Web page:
Uruguayan president José Mujica declared his opposition to any “foreign interference” in the current volatile situation in Venezuela, where the government and the opposition are involved in a bitter conflict. In an interview with TV channel Telesur, the head of state expressed his solidarity with the government and people of Venezuela and urged respect for the Venezuelan Constitution.
“Today I want to express the wish that within the framework of the Venezuelan Constitution, which, if respected, is ample – possibly the most ample in Latin America – a peaceful solution to the conflict can be found,” said Mujica, adding that “the weakest end up paying the price” in violent conflicts.
He ended his statement with a call to avoid external intervention in the conflict, appealing to reason as a way to mediate tensions: “Staying prudent in tense moments is a recommendation that should be kept in mind. Again, I emphasize my hope that no one will interfere with events in Venezuela.”
The official Twitter account of the Presidential Secretary of Communication [es] posted a summary of President Mujica's interview on the channel Telesur:
#Mujica reafirma solidaridad con el gobierno, las instituciones y el pueblo de Venezuela http://t.co/rNdXfk25VZ
— Sec. Comunicación (@SCpresidenciauy) febrero 19, 2014
Mujica reaffirms his solidarity with the government, institutions, and people of Venezuela.
On February 14, the National Political Bureau of the Broad Front, Uruguay's governing party, released a statement [es] against the violent situation in Venezuela, calling it “an attempt [by radical sectors of the political opposition] to destabilize the constitutional government.” The Broad Front urged the nations of Latin America to remain strong and alert.
On February 17, the National Executive Committee of the Movement of Popular Participation (MPP) also voiced their opinion [es] on the situation in Venezuela, showing their concern about the conflicts taking place in its sister nation. The members of the MPP expressed their solidarity with the people and government of Venezuela, reaffirming their confidence in a peaceful and democratic solution to the unstable situation, placing the responsibility on the most conservative sectors of the Venezuelan right. They also emphasized their solidarity with the victims of the conflicts and their families.
The protests began in the state of Táchira on February 4, initiating a surge of violence that spread to other cities, including the capital. The conflicts have left at least 13 dead [es] and hundreds injured and detained.
For his part, Venezuelan president Nicolás Maduro blamed right-wing groups for the incidents and called on his backers to show their support of the government.
Colombian journalist Javier Arana [es] voiced his appreciation for the Uruguayan president's diplomatic speech:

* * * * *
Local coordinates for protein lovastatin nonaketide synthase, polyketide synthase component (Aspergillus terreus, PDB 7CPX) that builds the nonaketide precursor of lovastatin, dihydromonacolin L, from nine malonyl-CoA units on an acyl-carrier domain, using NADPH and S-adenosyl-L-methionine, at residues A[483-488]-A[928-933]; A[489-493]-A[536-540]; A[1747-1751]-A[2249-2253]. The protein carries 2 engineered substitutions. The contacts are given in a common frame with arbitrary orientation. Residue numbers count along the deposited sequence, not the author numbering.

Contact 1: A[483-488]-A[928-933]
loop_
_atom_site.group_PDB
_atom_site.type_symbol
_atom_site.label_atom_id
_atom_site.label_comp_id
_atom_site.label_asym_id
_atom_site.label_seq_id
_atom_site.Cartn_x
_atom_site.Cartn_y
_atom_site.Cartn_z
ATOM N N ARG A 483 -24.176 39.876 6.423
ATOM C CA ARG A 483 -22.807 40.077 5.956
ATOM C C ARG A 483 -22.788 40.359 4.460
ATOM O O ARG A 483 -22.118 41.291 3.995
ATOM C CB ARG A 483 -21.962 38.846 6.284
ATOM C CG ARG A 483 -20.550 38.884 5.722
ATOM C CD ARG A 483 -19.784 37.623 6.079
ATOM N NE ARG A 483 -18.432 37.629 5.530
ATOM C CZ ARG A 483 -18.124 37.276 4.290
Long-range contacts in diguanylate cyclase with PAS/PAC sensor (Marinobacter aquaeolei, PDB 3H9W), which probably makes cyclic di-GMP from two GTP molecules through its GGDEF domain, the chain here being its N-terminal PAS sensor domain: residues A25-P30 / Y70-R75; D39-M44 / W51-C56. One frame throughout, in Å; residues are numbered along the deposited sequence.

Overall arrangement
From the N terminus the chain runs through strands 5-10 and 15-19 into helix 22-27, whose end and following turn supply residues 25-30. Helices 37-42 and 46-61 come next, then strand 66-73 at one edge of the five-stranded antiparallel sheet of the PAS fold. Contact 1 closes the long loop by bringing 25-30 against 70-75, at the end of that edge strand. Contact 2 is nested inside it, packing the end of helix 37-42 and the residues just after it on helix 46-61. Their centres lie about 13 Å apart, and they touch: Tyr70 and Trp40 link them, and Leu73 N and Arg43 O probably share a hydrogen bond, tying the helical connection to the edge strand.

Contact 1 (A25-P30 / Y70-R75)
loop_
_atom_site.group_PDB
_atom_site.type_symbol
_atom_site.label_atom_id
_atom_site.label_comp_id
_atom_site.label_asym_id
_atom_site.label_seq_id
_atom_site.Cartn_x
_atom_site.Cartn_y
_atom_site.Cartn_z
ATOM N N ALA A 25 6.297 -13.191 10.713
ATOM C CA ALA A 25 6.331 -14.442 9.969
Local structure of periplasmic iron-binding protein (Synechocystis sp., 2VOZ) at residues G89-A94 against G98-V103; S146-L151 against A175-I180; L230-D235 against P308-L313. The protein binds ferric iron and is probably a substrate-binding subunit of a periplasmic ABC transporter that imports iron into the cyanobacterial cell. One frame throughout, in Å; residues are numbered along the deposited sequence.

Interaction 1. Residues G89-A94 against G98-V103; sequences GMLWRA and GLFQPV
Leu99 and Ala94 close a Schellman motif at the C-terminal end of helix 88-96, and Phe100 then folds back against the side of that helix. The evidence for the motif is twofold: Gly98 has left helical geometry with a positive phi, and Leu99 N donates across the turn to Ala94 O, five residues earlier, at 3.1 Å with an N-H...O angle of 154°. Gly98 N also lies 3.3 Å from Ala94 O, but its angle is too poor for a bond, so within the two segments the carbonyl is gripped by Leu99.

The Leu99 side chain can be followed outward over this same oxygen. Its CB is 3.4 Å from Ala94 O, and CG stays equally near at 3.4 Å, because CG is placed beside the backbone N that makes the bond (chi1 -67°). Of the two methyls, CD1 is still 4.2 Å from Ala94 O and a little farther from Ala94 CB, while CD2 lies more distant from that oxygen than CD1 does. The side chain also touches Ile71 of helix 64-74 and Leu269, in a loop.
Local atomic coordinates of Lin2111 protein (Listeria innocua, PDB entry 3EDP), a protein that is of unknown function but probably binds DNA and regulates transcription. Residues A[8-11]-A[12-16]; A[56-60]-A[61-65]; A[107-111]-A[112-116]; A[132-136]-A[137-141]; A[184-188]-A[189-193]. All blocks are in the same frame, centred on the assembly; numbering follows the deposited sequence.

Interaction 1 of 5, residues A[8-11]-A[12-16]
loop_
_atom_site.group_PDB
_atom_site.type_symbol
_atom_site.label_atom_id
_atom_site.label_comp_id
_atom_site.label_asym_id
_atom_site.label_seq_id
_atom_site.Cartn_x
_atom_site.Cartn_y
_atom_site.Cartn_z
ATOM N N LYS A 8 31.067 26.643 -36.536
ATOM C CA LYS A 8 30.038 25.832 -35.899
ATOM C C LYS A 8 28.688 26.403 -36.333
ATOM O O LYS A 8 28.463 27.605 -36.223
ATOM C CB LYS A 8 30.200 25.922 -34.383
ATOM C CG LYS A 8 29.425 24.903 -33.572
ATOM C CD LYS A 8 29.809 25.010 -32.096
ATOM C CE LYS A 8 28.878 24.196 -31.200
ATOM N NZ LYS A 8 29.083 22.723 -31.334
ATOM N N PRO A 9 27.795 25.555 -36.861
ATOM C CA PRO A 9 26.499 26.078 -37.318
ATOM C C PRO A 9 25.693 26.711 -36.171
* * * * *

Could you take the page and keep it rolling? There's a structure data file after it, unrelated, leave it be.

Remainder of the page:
‘Pepe’ Mujica, el célebre presidente de Uruguay, admirado por su aplomo y gestos de paz, muy diplomático frente a la violencia en Venezuela.
— Javier Arana (@arana_javier) febrero 20, 2014
‘Pepe’ Mujica, the renowned president of Uruguay, admired for his tact and peaceful overtures, very diplomatic in face of the violence in Venezuela.
Communications strategist Jorge Ruiz Crespo [es] also shared his opinion on Mujica's speech:
Cuidado pueblo, reprochable la violencia en #Venezuela pero deben solucionarlo ellos, cuidado Latinoamerica que… http://t.co/qLnO5LizZi
— JorgeRC (@jorgeruizcrespo) febrero 20, 2014
Careful, people: the violence in Venezuela is objectionable, but they need to solve it themselves. Be careful, Latin America…
Elisa Escovar (@elisaescovar [es]) commented:
El tipo más honesto de este continente es Pepe Mujica: el único q se ha pronunciado a favor de #Venezuela
— Elisa Escovar (@elisaescovar) febrero 25, 2014
Pepe Mujica is the most honest guy on this continent: the only one who has spoken out in support of Venezuela.
Mujica's statement against foreign interference in Venezuela gave rise to questions and criticism of the presence of Cuba in that country. User @Rerr1 [es] commented with irony:
La injerencia externa es golpista en Venezuela dice #Mujica, se referirá a los helicópteros y tropas de élite cubanas tal vez?
— 13M Es lo que hay (@Rerr1) febrero 20, 2014
Mujica says that foreign interference in Venezuela would be a coup, maybe he's referring to the Cuban helicopters and elite squads?
Simon José Antonio (@BolivarOfficial) [es] stated categorically:
Presidente Pepe Mujica rechazó “cualquier injerencia del exterior” en Venezuela. / Solo se acepta la de Cuba.
— Simon José Antonio (@BolivarOfficial) febrero 20, 2014
President Pepe Mujica rejects “any foreign interference” in Venezuela. He only accepts interference from Cuba.